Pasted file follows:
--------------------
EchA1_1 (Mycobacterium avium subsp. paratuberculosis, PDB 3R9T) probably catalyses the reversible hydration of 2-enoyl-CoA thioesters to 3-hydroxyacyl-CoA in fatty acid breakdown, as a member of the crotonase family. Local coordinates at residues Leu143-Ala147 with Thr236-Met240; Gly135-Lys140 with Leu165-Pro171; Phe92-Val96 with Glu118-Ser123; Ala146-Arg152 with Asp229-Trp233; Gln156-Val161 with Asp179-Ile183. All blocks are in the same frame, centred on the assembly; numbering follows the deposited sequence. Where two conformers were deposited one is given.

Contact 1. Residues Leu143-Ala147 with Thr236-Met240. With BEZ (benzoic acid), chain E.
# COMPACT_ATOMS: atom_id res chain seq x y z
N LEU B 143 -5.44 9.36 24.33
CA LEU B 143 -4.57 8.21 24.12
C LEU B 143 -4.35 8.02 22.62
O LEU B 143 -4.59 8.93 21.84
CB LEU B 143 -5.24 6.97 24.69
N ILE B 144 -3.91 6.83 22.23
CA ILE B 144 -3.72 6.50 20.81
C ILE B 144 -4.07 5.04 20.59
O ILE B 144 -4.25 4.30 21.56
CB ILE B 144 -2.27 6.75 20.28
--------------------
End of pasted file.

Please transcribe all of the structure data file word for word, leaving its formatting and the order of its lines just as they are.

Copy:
EchA1_1 (Mycobacterium avium subsp. paratuberculosis, PDB 3R9T) probably catalyses the reversible hydration of 2-enoyl-CoA thioesters to 3-hydroxyacyl-CoA in fatty acid breakdown, as a member of the crotonase family. Local coordinates at residues Leu143-Ala147 with Thr236-Met240; Gly135-Lys140 with Leu165-Pro171; Phe92-Val96 with Glu118-Ser123; Ala146-Arg152 with Asp229-Trp233; Gln156-Val161 with Asp179-Ile183. All blocks are in the same frame, centred on the assembly; numbering follows the deposited sequence. Where two conformers were deposited one is given.

Contact 1. Residues Leu143-Ala147 with Thr236-Met240. With BEZ (benzoic acid), chain E.
# COMPACT_ATOMS: atom_id res chain seq x y z
N LEU B 143 -5.44 9.36 24.33
CA LEU B 143 -4.57 8.21 24.12
C LEU B 143 -4.35 8.02 22.62
O LEU B 143 -4.59 8.93 21.84
CB LEU B 143 -5.24 6.97 24.69
N ILE B 144 -3.91 6.83 22.23
CA ILE B 144 -3.72 6.50 20.81
C ILE B 144 -4.07 5.04 20.59
O ILE B 144 -4.25 4.30 21.56
CB ILE B 144 -2.27 6.75 20.28